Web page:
How to navigate through the ups and downs
Although self-isolation and its consequences have been challenging all of us day-by-day for the past months in one way or another, we can’t deny they had a role in making us more resilient. When we look back at how we first felt when the pandemic was declared and consider how we are still standing and tackling one obstacle after the other, we can be proud of ourselves. Perhaps you haven’t looked at what happened through this angle yet, so here’s what we think you too should recognize and celebrate:
It’s okay to be scared
With the increase of information coming from the news, social media, friends, and family, it can be easy to feel overwhelmed by everything being thrown your way. More than ever, one of the biggest challenges is facing uncertainty. There are a lot of unknowns with timelines and when things will return back to “normal,” all of which add to stress and negative feelings. Feeling this way is A-OK because everyone is going through some type of change, regardless of what it looks like. These moments are a great opportunity to disconnect and do things that comfort you instead.
We all had a different experience of quarantine
There are people who lost their jobs, some who had to move back home, and others living on their own. The quarantine experience looks extremely different for everyone and each person has a set of challenges they are facing. While we can’t control how fast a vaccination is made or how someone else decides to behave, we can control our own actions, thoughts and feelings. Sure, some people may be watching Netflix all day or others may be using this time to learn a new skill, but in the end, it doesn’t matter. As long as you are using your time in a way that is meaningful to you, then that’s all that matters. You control how you choose to spend your time and are the one who knows what you need.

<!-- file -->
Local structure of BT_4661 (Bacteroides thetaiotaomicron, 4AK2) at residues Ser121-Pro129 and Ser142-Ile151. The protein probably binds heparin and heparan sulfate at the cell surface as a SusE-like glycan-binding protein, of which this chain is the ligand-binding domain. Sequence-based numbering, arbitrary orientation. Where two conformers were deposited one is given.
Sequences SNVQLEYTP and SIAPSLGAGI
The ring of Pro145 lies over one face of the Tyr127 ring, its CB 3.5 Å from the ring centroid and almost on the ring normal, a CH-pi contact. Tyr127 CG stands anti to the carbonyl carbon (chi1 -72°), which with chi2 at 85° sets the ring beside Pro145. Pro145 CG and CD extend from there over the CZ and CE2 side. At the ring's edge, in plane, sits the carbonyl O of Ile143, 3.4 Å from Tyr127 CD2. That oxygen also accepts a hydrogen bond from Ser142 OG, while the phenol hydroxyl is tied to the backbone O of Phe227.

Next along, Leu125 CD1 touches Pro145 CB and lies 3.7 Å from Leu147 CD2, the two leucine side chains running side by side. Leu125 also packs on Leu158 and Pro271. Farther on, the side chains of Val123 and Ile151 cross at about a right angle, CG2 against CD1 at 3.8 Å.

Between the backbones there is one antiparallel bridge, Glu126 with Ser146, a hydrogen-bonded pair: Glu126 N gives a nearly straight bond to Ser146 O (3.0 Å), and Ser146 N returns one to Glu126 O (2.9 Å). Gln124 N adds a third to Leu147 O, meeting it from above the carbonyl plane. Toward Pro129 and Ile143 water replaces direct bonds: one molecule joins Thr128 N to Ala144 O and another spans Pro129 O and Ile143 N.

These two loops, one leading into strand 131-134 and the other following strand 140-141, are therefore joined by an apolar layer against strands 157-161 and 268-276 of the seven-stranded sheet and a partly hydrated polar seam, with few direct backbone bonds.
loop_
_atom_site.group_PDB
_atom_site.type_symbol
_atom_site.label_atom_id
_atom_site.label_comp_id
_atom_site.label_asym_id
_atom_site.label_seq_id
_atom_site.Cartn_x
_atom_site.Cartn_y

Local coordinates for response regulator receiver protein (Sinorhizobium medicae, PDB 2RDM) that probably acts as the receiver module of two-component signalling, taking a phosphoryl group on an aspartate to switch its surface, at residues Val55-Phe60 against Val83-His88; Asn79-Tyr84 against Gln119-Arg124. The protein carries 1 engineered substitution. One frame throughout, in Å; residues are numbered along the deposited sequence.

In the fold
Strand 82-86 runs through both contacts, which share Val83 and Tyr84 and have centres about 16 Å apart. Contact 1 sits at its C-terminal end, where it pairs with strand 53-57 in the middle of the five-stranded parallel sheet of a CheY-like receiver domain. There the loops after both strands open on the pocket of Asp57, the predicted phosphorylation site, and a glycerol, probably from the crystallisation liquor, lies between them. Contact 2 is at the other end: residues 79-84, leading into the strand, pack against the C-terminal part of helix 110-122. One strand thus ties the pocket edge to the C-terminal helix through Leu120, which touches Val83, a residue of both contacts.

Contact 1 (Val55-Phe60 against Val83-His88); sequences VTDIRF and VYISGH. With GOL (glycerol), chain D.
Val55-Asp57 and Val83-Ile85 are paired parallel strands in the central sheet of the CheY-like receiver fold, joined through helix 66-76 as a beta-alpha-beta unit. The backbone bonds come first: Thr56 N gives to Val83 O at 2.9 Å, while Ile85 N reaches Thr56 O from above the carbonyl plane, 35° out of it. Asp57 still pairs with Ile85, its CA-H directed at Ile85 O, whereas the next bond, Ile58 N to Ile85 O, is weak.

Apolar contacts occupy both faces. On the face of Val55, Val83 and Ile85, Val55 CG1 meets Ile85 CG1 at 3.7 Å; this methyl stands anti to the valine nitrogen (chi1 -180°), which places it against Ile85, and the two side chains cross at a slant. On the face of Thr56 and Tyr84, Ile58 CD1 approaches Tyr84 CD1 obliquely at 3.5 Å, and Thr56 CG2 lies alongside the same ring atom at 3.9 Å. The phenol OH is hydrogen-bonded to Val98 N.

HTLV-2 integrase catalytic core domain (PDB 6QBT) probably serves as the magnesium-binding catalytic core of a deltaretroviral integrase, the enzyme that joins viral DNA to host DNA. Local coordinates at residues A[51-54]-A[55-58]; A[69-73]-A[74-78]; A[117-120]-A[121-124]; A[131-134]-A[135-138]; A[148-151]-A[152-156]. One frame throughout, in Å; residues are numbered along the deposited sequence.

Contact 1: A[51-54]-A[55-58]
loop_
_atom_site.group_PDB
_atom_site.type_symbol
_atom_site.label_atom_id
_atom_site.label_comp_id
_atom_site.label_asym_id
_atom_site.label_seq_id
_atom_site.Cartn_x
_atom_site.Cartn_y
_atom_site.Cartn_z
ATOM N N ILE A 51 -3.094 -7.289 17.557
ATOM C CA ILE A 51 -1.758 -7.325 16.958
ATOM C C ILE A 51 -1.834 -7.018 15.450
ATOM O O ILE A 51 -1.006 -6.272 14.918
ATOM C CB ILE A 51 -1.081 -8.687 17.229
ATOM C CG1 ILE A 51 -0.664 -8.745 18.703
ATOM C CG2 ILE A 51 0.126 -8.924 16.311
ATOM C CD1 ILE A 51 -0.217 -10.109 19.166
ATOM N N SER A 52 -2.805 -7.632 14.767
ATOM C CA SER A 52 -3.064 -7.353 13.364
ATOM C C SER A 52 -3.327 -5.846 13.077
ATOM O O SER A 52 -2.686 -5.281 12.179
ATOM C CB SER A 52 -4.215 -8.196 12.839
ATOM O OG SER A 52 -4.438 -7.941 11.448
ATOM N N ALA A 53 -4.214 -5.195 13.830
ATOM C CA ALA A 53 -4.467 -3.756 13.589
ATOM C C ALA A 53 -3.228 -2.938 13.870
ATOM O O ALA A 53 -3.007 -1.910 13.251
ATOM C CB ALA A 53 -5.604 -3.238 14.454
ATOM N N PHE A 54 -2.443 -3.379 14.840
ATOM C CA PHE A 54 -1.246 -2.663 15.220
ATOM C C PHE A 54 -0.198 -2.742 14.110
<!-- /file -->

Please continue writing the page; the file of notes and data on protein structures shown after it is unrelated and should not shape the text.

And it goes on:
More alone time and space to yourself
Human beings are social creatures and we thrive by learning and connecting with others. Meanwhile, keeping yourself company takes a lot of practice and discovery. Loneliness can happen during dramatic changes, or when being away from friends and family, but these circumstances can also be a time to learn how to be alone. Whether you live alone or with a house full of people, disconnecting from social media or having time to yourself can be helpful in creating a positive and safe space.
Some things you can do to disconnect:
- Going for a walk without your phone – you’d be amazed at how refreshing it is to actually look at nature instead of being glued to your phone when you’re outside!
- Create a closed-door policy for private time
- Have a night to pamper or to indulge in your favourite treats
- Lying in bed and listening to the ocean sounds – you can ask Google to do this or find playlists on YouTube or Spotify.
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